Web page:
Statement on Statements - Princeton Theological Seminary
Jonathan Lee Walton

The following is President Walton’s statement to governing communities of Princeton Seminary regarding institutional statements.

Since assuming this office one year ago, I have received several requests to make public statements about various social, political, or theological matters. These include defending or denouncing a particular speaker, signing declarations of solidarity with one group or another, and, of course, in recent months, making a statement regarding either the vicious attacks in Israel by Hamas or the heart-wrenching death toll in Gaza as a result of Israel’s military response. To be sure, I have repeatedly acknowledged and offered public prayers for those suffering from the many vile acts of terror, military aggression, and humanitarian crises across the globe. I shall continue to do so, just as I do every time I mount the sacred desk of the pulpit.

As president, it is not my policy or practice to send out statements on behalf of the institution in response to national or international events. A range of factors inform my determination.

First, mass shootings, natural disasters, military conflicts or other forms of tragedy and injustice happen too frequently. We are a global learning community; such events touch our immediate learning community and the Seminary’s 11,000 alums in myriad ways. Due to the news cycle or presumed impact on those in proximity, my awareness of such events may vary. Violent conflicts in Myanmar, Ukraine, Sudan, and the Middle East, coupled with violence in houses of worship and religious minorities facing persecution across the globe, affect each one of us differently. I believe the Seminary should provide space for community members to express their grief, and, in the process, each of us might learn more about the doings and sufferings of our world. In recent months, faculty have penned open letters and debated with each other vigorously. Students have created art exhibits and led prayer vigils in collaboration with the Chapel office. These are all appropriate responses. In my experience, however, institutional responses and solidarity statements from the office of the president only prove to elevate the concerns or perspectives of some while invariably, if not intentionally, diminishing the heartbreak of others.

This leads to my second point. I am honored to serve as president of Princeton Seminary, the premier theological institution on the planet. So, what I can never presume is that I speak for anyone in such a brilliant and diverse institution. I dare not limit or reduce the genius of this community to my own finite comprehension of current world affairs. Nor ought my understanding of varying forms of injustice and oppression throughout the globe at any given moment be the definitive view of Princeton Seminary.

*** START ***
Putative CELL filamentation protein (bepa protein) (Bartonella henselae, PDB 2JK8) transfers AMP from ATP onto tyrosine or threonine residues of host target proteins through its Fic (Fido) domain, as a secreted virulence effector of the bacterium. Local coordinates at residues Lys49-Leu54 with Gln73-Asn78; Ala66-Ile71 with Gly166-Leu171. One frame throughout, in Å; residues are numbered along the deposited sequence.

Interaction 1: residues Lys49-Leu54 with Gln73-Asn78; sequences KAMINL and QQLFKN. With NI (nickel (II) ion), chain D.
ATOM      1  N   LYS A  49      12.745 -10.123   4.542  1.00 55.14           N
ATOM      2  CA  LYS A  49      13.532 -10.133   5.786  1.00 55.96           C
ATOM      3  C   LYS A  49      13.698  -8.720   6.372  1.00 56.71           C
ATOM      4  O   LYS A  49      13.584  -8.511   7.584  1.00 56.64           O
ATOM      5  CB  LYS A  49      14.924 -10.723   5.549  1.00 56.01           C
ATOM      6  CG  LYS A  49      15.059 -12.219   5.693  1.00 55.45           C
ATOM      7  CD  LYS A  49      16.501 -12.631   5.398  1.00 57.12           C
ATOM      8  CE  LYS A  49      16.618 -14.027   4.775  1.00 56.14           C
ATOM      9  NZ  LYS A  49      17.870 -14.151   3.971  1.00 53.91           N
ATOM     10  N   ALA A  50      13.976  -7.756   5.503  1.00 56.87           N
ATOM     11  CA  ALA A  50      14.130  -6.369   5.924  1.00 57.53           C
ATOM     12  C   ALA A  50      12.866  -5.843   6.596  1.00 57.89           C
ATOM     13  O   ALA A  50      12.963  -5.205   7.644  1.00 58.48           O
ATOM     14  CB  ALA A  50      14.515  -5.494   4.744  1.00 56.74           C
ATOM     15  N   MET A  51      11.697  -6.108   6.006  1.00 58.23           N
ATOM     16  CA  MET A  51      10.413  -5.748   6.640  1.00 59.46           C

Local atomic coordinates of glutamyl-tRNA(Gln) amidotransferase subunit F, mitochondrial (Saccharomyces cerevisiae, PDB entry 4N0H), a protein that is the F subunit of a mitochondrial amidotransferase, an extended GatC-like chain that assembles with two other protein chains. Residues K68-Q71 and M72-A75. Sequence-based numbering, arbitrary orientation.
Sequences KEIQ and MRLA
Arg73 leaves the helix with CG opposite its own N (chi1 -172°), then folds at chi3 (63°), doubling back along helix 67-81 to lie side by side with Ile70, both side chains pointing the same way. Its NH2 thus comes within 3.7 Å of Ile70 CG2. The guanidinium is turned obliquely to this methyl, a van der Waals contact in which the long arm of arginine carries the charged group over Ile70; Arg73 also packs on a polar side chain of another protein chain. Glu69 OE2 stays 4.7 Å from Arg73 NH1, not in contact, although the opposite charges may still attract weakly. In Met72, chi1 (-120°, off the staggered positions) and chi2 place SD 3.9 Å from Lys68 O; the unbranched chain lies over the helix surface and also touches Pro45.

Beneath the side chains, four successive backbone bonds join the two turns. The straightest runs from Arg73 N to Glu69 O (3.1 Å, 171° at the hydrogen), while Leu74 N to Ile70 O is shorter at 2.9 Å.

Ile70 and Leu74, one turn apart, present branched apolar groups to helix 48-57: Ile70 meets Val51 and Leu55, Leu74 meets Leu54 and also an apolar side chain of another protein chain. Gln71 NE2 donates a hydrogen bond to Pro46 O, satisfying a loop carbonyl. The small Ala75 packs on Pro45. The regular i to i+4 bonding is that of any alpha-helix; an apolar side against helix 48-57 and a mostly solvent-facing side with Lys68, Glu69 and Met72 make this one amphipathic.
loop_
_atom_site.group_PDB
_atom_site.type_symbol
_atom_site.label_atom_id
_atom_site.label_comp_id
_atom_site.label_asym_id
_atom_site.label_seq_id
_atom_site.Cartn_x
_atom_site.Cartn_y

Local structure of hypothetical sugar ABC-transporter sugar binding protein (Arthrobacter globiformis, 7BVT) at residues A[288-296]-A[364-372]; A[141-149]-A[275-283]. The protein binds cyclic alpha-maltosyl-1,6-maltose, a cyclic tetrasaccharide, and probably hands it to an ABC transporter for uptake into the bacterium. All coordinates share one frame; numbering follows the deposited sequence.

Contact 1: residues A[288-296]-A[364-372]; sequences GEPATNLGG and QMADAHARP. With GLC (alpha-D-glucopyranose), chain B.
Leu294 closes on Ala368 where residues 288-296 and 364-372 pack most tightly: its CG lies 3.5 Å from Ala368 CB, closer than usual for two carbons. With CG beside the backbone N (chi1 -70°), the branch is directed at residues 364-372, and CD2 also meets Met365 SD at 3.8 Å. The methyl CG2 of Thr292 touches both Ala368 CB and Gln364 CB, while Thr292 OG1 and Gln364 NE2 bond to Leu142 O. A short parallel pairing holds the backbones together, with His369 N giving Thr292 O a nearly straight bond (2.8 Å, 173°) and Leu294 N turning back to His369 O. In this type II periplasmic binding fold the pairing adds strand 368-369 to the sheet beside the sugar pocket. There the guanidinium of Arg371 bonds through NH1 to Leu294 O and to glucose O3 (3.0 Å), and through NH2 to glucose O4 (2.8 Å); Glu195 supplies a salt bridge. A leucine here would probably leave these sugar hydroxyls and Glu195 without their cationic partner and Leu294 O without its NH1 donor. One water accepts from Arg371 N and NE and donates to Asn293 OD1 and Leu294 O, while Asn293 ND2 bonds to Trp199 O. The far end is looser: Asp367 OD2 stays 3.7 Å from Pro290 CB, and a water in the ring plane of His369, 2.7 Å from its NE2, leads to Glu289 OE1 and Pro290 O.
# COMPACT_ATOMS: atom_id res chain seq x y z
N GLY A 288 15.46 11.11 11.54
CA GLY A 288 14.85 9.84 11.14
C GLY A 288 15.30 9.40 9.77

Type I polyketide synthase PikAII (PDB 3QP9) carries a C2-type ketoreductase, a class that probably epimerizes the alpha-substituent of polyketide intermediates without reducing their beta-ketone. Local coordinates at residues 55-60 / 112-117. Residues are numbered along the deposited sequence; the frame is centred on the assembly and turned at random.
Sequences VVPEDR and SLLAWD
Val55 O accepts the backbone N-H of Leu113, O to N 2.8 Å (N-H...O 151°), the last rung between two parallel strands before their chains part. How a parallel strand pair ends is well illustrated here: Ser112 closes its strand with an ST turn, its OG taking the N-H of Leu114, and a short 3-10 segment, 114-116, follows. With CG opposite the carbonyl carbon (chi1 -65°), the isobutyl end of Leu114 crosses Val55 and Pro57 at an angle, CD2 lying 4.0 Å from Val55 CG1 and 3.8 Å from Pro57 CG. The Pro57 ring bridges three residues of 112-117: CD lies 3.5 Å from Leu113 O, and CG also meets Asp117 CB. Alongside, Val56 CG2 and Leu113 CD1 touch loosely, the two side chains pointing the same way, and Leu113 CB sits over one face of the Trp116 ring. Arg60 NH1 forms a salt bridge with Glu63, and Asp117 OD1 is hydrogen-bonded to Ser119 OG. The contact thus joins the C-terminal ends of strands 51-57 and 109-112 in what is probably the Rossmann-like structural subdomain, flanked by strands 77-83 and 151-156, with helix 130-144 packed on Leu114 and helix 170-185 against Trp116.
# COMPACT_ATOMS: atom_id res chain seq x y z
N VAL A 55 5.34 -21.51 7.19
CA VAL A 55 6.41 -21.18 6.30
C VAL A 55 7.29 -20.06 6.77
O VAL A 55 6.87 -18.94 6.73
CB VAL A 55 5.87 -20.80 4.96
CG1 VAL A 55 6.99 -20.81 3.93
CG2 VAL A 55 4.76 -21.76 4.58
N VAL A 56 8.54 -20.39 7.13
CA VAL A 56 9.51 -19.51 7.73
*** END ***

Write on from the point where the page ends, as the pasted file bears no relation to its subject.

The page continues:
Our role as educators is not to encourage speaking with one voice but instead to create the conditions for brilliant and compassionate learners to find and develop these critical skills. As one of my former Princeton Seminary professors often said, “The role of this Seminary is not to tell students what to believe but to teach students how to think.” Faculty, students, alums and staff represent “the institution.” An institution where views and perspectives are wonderfully varied on any and all matters.

Finally, I take this position out of deep respect for the office of the presidency, and as the steward of the institution. I view the role of a steward to empower others to live out the enduring mission of the institution for subsequent generations. Moreover, in this age of ongoing cyberattacks and digital threats against students and faculty in the forms of doxxing and media intimidation, I must take seriously my role and responsibility to ensure the public safety of the community. For these reasons, when I speak as president of Princeton Seminary, it should only be on matters that address our core mission and guiding values that have been agreed upon across the Seminary’s governing structures.

In sum, the faculty will research, teach, and thoughtfully challenge each other. Students will read, write, and vigorously debate. Then we all will learn how to better think with our hearts and feel with our minds to serve the church and world in the cause of Christ.